Here, people come to work to work, and nothing else. At 8 a.m. most of my colleagues are already at their desks. I start at about 9–9:30, which is pretty late by Dutch standards.
Everyone is very efficient and no one works overtime. They’d rather postpone a release than stay after hours. You’re the only one responsible for your work, and no one is going to breathe down your neck and push you to work harder.
Another interesting thing which you would never see in Ukraine is that because of the progressive tax system, many people here aren’t interested in getting a raise.
Instead, they negotiate working less for the same amount of money. Our office manager, for instance, works only two days per week, and a few other employees only work three days per week.
Daxx: Now that you’ve tried being both a remote QA engineer and an in-house employee, what tips on managing an offshore team can you share?
Oleksandr: If we talk about managing a team of Ukrainians, I think there definitely should be a team lead among them who’d link the developers and the employer.
Alternatively, the client could hire a local team lead that comes from Ukraine. That way, you get a much better level of understanding on every level.
Daxx: What tools does your company use to manage a distributed team?
Our main development centers are in the Netherlands and Ukraine, a couple of our developers are based in Scotland and Luxembourg, and we also have sales representatives in the US, China, and Australia.
We all use Hangouts or Skype for daily communication, Jira for task tracking, and Google Docs for documentation.
Daxx: Is your employment contract temporary or permanent?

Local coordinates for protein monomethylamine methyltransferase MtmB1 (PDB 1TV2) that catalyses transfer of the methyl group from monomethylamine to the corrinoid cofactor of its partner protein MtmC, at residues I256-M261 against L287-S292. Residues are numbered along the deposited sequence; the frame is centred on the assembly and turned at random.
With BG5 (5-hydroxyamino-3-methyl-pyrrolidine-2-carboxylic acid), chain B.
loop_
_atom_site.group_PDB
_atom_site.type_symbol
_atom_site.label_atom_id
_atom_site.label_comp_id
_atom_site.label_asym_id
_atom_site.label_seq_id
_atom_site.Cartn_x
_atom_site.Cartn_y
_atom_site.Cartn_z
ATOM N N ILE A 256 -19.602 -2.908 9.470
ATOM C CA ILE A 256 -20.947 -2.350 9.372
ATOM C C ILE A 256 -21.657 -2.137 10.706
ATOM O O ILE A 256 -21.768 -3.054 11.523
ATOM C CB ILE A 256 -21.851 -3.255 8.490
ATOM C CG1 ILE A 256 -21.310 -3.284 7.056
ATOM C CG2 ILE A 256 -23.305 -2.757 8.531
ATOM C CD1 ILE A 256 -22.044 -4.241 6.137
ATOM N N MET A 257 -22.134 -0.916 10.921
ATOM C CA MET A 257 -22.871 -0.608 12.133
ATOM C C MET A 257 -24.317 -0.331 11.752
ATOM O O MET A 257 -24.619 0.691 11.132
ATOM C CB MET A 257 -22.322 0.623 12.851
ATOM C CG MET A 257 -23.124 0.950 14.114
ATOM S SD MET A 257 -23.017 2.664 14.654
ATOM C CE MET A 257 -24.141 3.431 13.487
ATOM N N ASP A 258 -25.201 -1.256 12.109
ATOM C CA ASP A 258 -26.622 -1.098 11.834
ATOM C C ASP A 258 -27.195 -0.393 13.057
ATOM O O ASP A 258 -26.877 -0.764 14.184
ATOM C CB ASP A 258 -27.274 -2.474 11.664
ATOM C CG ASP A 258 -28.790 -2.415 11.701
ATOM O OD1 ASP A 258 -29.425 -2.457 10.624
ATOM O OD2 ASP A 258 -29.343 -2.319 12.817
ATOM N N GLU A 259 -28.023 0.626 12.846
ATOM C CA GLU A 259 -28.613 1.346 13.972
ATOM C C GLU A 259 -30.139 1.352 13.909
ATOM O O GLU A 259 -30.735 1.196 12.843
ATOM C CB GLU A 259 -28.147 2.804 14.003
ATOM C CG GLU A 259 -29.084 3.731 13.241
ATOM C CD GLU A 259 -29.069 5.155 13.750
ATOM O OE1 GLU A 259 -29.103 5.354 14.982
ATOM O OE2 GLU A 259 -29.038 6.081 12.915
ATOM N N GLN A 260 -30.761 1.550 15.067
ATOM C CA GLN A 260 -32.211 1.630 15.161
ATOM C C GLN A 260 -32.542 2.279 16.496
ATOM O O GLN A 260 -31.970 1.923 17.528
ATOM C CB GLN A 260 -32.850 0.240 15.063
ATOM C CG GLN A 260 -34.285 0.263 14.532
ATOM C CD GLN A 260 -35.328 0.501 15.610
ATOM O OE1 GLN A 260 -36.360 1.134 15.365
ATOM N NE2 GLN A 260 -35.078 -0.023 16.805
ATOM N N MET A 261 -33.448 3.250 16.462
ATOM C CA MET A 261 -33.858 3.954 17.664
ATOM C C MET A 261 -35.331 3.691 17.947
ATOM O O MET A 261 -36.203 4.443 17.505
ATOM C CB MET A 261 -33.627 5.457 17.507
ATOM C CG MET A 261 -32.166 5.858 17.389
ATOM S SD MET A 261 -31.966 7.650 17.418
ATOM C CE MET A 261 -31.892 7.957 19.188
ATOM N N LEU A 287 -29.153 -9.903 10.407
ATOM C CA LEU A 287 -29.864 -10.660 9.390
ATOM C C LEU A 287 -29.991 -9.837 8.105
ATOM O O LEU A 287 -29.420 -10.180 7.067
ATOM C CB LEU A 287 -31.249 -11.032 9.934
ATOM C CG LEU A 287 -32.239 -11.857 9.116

Oleksandr: Normally, when you start working somewhere, you sign a temporary contract for a year, which is what I signed. You can have up to three temporary contracts with the same employer, and the next one you sign is permanent by default.
A permanent employment contract gives you a lot of benefits. One of them is that you can get a mortgage, which a temporary contract doesn’t allow. What’s more, the mortgage interest isn’t subject to tax, though bear in mind that your mortgage can’t exceed the equivalent of five annual salaries (more on Dutch mortgages here).
Daxx: And what happens when your contract expires? Are you allowed to stay in the Netherlands?
Oleksandr: If you relocate as a highly skilled migrant, all your residence and work permits are tied to a specific employer. If you decide to quit, you need to have a new job the next day after you leave, and your new employer needs to have already submitted all the necessary immigration paperwork.
That being said, if your employer wants to let you go, they’re required to give you a few months to find another job.
Basically, as an employee, you don’t get a lot of freedom to switch jobs. Your family members, on the other hand, can do whatever they want – get hired, start a business, or stay unemployed and receive unemployment benefits.
Daxx: What are your tips for someone who wants to move to the Netherlands?
My number one piece of advice is to save plenty of money – at least a few thousand euros. There are many things you’ll need to pay for before you start making money in the Netherlands. For example, you’ll definitely have to pay a big deposit before moving into a rental apartment.
If you drive at home and are planning to continue to drive in the Netherlands, get proof of accident-free driving from your car insurer because the cost of your Dutch car insurance will depend on the number of accident-free driving years you have on your record.
I couldn’t get it because I’d changed insurers, so I had to claim zero driving experience even though I’d actually been driving for five years. Because of that, my car insurance costs €60 per month, while someone with my experience would normally pay €15.
I also recommend you take out legal expenses insurance immediately after arrival. It covers all work, driving, and lease-related issues, and a lot more. It becomes valid three months after your arrival and costs €11 per month, which is a pretty good price for being able to sleep tight knowing you can always contact a lawyer who’ll look after your interests.
Daxx: Finally, could you estimate the cost of living in the Netherlands?
Here’s an approximation of how much my wife and I spend per month:
Rent: €1,000 (tax included)
General taxes: €750
Car (insurance + tax + gas + service): €400
Public transport: €150
Education (intensive Dutch course): €490
Food (groceries + eating out): €400
Healthcare (standard health insurance): €200